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First Read: Where Have All the Popular Candidates Gone?

First Read is a morning briefing from Meet the Press and the NBC Political Unit on the day's most important political stories and why they matter.
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First Read is a morning briefing from Meet the Press and the NBC Political Unit on the day's most important political stories and why they matter.

Where have all the popular candidates gone?

Almost a year since the first Democrats and Republicans announced their presidential bid and another eight months until the general election, it’s striking how unpopular the remaining candidates are, especially compared with past presidential field. Just look at the positive-negative ratings (among all registered voters) for some of the top political figures in the latest NBC/WSJ poll:

Trump’s -39 score -- the lowest in the history of the NBC/WSJ poll for a major presidential candidate -- is a drop of eight points from a month ago; Rubio declined from -3 in February to -11 now (maybe that’s why he admitted that his family was “embarrassed” by his personal attacks on Trump); and Clinton’s numbers have been stuck in the mud since last summer, when the email controversy became a big story. And it’s probably not a coincidence that the two most popular candidates -- Kasich and Sanders -- have faced the fewest attacks during the entire campaign.

“To me, this is the low point”

Now compare those scores above with the positive-negative scores for past presidential candidates at this same point in time:

  • March 2008: John McCain 47%-27%, Barack Obama 49%-32%, Hillary Clinton 45%-43%
  • March 2004: John Kerry 42%-30%
  • March 2000: George W. Bush 45%-32%, Al Gore 44%-34%
  • March 1996: Bob Dole 35%-39%
  • April 1992: Bill Clinton 32%-43%

The only ones who come close to today’s negative scores are Bill Clinton (-11) and Bob Dole (-4). “I’ve been doing this 1964, which is the Goldwater years,” said NBC/WSJ co-pollster Peter Hart (D). “To me, this is the low point. I’ve seen the disgust and the polarization. Never, never seen anything like this. They’re not going up; they’re going down.” And it’s not only the positive-negative scores: 52% of all voters said they couldn’t see themselves supporting Sanders; 56% said they couldn’t see themselves supporting Clinton; 56% said they couldn’t see themselves supporting Rubio; 58% said they couldn’t see themselves supporting Cruz; and 67% said they couldn’t see themselves supporting Trump.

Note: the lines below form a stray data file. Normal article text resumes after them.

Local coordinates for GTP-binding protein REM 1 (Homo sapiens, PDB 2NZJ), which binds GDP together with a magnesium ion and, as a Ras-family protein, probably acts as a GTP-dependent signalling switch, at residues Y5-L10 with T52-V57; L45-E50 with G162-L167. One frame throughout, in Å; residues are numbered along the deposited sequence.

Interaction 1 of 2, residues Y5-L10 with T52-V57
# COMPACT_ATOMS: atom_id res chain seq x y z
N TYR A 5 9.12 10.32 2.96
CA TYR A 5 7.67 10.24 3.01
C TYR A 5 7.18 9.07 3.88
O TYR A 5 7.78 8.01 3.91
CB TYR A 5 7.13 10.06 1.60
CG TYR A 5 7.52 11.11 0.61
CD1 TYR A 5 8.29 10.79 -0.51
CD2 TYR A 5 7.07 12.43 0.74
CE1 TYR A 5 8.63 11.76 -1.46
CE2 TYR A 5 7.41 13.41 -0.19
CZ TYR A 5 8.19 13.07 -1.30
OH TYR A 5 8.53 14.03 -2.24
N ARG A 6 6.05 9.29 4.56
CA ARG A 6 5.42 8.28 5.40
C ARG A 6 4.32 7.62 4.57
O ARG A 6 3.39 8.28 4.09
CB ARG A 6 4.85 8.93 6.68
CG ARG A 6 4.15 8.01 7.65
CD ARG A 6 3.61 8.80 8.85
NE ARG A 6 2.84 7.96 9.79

Doing the delegate math on the Republican side

Here are our updated figures after a few more delegates were allocated from Tuesday night:

... he will need to win 52% of remaining delegates to reach 1,237 magic number

... he needs to win 59% of remaining delegates to reach 1,237 magic number

... he needs to win 69% of remaining delegates to reach 1,237 magic number

Doing the delegate math on the Democratic side

Hillary Clinton holds a 215-delegate lead over Sanders among pledged delegates, 762-547. And among all delegates (including superdelegates), it’s 1194-569. To reach the magic number, Sanders will need to win 60% of all remaining delegates.

Recapping last night’s Dem debate

NBC's Alex Seitz-Wald and Amanda Sakuma wrap last night's Democratic debate: "Facing questions in English and Spanish at the debate, hosted by Univision and The Washington Post, Clinton and Sanders drew a sharp line in the sand on deportation policies, which could haunt them down the road: Both pledged they would not deport children nor undocumented adults without criminal records." More: “Sanders hit Clinton with her infamous bungled answer on drivers licenses for undocumented immigrants in a 2008 Democratic primary, which has continued to haunt her long after she walked it back. Clinton countered with Sanders' vote against a 2007 immigration law backed by the late Sen. Ted Kennedy. Sanders said he voted against the law because it included a guest worker program that many Latino and civil rights group opposed.” And: “Asked if she would drop out of the race if she were to be indicted for having classified information on her server, she replied curtly: ‘Oh for goodness — that is not going to happen, I'm not going to answer that question.’ But she also found a way to turn this weakness in a strength by being forthcoming and vulnerable, exposing a bit of herself voters long for in an cycle dominated by a demand for authenticity. ‘This is not easy for me,’ she said. ‘I am not a natural politician, in case you haven't noticed, like my husband or President Obama.’”

A toned-down -- and final -- GOP debate?

And at 9:00 pm ET, the remaining Republicans will participate in a debate from Coral Gables, FL. It’s maybe the last GOP debate, especially if Trump wins next week in Florida and Ohio. (If so, we wouldn’t be surprised if he says no to future debates.) And it’s maybe going to be a toned-down affair after the last two raucous debates, though we won’t put any money behind that prediction. “That's not something I'm entirely proud of,” Rubio said at last night’s MSNBC town hall about his personal attacks on Trump. “My kids were embarrassed by it, and you know? If I had to do it again, I wouldn't, but not on the other charges. Not on the other things.” Of course, Trump didn’t necessarily tone down things yesterday. "I think Islam hates us," the billionaire told CNN's Anderson Cooper when asked whether the religion was "at war with the West." So many people are certain that Trump will eventually move to middle -- in rhetoric and tone. But what evidence of that do we really have?

On the trail

Hillary Clinton campaigns in Tampa, FL, Durham, NC, and Vernon Hills, IL… Bernie Sanders holds three events in Florida -- in Gainesville, Kissimmee, and Tampa.

Countdown to FL, IL, MO, NC, OH contests: 5 days